The Sequoia King
IT WAS AROUND 4 o’clock, and the sun dipped slowly in the afternoon sky, baking the sturdy pines and bedrock. A coyote cried out, a reminder of the renter/landlord agreement binding humans with nature.
Wedged between Kings Canyon and Sequoia national parks, our campsite was spacious. Replete with tall pines and a moonscape velour, the harsh shadows and thick bands of campfire smoke added to the otherworldly sense of displacement from Southern California’s bustle. At 7,550 feet, the air was thinner, cleaner and passed the smell test.
Far less trampled and celebrated than Yosemite National Park, their northern neighbor, Sequoia and Kings Canyon offer a delicious helping of Mother Nature’s eye candy. With an anxiety-triggering road taking you to the valley floor, you get to experience the grandeur of its 8,200-foot depth (the deepest in the country and 2,000 feet lower than the Grand Canyon). Meanwhile, Sequoia is home to the largest trees on earth, whose mass and girth cannot be appreciated in a photo. You need to stand next to one. Perhaps even try a hug
Recommended soundtrack: Tom Petty's "Full Moon Fever"
As with everything, the Google machine gives you recommendations on what to see. In Sequoia, that’s Tunnel Tree, Moro Rock and the General Sherman Tree. Unenthusiastically, it shares reports of Kings Canyon’s “glaciated valley” and vast wild lands. In this case, technology succeeded in making nature sound boring. But don’t fret. Kings is a crown jewel.
If this is your next adventure, here are three things the machines won’t tell you about visiting these underrated treasures.
1. Seasonal weather can blend together.
The temperatures varied enough to feel like Summer, Fall and shoulder season. At the bottom of Kings Canyon, it was 93 degrees. The final morning at camp, it was 39 degrees. Days in the alpine high country were in the upper 70s/low 80s. That’s a pretty big gap. Bring layers, and make sure your sleeping bag is properly rated (tough time to discover my 22-year-old bag rated at 30 degrees had long ago reached its expiration date). Savor those morning fires with your coffee before the sun bleeds through the pine boughs.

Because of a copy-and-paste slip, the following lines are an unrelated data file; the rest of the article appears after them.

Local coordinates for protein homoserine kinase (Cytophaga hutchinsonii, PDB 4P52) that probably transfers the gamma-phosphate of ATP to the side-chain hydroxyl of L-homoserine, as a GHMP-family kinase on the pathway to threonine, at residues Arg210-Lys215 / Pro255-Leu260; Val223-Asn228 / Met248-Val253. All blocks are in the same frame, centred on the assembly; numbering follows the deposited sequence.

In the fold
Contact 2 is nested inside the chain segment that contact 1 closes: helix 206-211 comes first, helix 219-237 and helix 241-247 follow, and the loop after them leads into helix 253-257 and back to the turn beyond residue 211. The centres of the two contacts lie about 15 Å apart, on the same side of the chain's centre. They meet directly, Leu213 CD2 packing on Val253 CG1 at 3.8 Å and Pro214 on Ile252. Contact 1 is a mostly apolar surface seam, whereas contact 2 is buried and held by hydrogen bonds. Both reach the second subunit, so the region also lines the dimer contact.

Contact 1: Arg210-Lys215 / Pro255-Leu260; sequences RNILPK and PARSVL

2. Grant Grove is the Sequoia King. And yes, it’s in Kings Canyon.
The General Sherman Tree in Sequoia National Park receives plenty of attention, and for good reason. But if you have one chance to experience these giants, make it Grant Grove. Located near the Kings Canyon National Park entrance on Highway 180, this sequoia grove is generally less crowded but features an impressive stand of sequoias. You can even walk through the hollowed remains of a fallen giant. There’s also a cabin from the late 1800s, and plenty to explore. If you’re into horseback riding, stables and trails are nearby. Of course, the main attraction is the General Grant Tree. Consider this stop a must.
3. The vistas are everywhere, and you should stop every time.
Between Highway 180 and The Generals Highway, which connects the two parks, vistas and overlooks abound. Don’t be in a hurry. Stop, look, wonder and enjoy. Views stretch across California’s central valley and across the parks, showcasing the impressive jeweled peaks of the Sierra Nevada. Then there’s Kings Canyon Scenic Highway, which hugs insanely steep canyon walls for 32 miles from Grant Grove Village to Cedar Grove, where it ends. This is a white-knuckle, awe-inspiring drive that snakes you to the bottom of the canyon. Along the way, you can fill up your car at America’s oldest double-gravity gas pumps (circa 1928). If you don’t like heights, don’t look down. Take your time and stop often. You won’t regret it.
When it's not a Coor's Light night, go bold. Tioga-Sequoia Brewing Co. offers some really great beers. Try the Gen. Sherman IPA. It's a true West Coast style IPA with Simcoe, Mosaic and Citrus hops. You'll salute this general before cracking open a second.
As you're tooling your way down Kings Canyon Scenic Highway (listening, of course, to Tom Petty's "Kings Highway") to check out those double-gravity gas pumps, you might be wondering where to stay. Big Meadow campground is the secret sauce. So awesome, in fact, that I might detonate The Bomb for this post. No running water. Yes, there are bugs. But there's also a peaceful, easy feeling.